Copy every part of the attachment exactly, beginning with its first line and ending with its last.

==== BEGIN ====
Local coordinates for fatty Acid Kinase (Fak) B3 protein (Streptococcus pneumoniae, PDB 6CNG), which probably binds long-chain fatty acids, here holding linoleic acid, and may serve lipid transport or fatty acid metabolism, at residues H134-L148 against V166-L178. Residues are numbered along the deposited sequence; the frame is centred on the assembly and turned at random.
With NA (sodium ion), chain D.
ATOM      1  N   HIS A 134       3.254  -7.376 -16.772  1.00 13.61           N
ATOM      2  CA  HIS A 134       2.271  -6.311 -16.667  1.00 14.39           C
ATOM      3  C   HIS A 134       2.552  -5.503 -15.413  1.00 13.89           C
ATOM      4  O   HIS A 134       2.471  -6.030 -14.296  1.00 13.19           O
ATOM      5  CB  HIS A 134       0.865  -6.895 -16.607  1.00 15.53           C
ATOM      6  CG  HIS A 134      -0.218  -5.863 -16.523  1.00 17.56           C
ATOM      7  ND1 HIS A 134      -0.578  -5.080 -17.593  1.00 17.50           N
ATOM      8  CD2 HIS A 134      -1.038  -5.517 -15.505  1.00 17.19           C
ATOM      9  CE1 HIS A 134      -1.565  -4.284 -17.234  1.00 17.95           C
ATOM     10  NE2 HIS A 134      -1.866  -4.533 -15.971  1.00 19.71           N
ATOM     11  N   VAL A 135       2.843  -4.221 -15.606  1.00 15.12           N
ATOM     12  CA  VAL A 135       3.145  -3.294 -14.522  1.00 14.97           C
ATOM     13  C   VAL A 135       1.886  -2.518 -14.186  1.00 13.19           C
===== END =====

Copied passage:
Local coordinates for fatty Acid Kinase (Fak) B3 protein (Streptococcus pneumoniae, PDB 6CNG), which probably binds long-chain fatty acids, here holding linoleic acid, and may serve lipid transport or fatty acid metabolism, at residues H134-L148 against V166-L178. Residues are numbered along the deposited sequence; the frame is centred on the assembly and turned at random.
With NA (sodium ion), chain D.
ATOM      1  N   HIS A 134       3.254  -7.376 -16.772  1.00 13.61           N
ATOM      2  CA  HIS A 134       2.271  -6.311 -16.667  1.00 14.39           C
ATOM      3  C   HIS A 134       2.552  -5.503 -15.413  1.00 13.89           C
ATOM      4  O   HIS A 134       2.471  -6.030 -14.296  1.00 13.19           O
ATOM      5  CB  HIS A 134       0.865  -6.895 -16.607  1.00 15.53           C
ATOM      6  CG  HIS A 134      -0.218  -5.863 -16.523  1.00 17.56           C
ATOM      7  ND1 HIS A 134      -0.578  -5.080 -17.593  1.00 17.50           N
ATOM      8  CD2 HIS A 134      -1.038  -5.517 -15.505  1.00 17.19           C
ATOM      9  CE1 HIS A 134      -1.565  -4.284 -17.234  1.00 17.95           C
ATOM     10  NE2 HIS A 134      -1.866  -4.533 -15.971  1.00 19.71           N
ATOM     11  N   VAL A 135       2.843  -4.221 -15.606  1.00 15.12           N
ATOM     12  CA  VAL A 135       3.145  -3.294 -14.522  1.00 14.97           C
ATOM     13  C   VAL A 135       1.886  -2.518 -14.186  1.00 13.19           C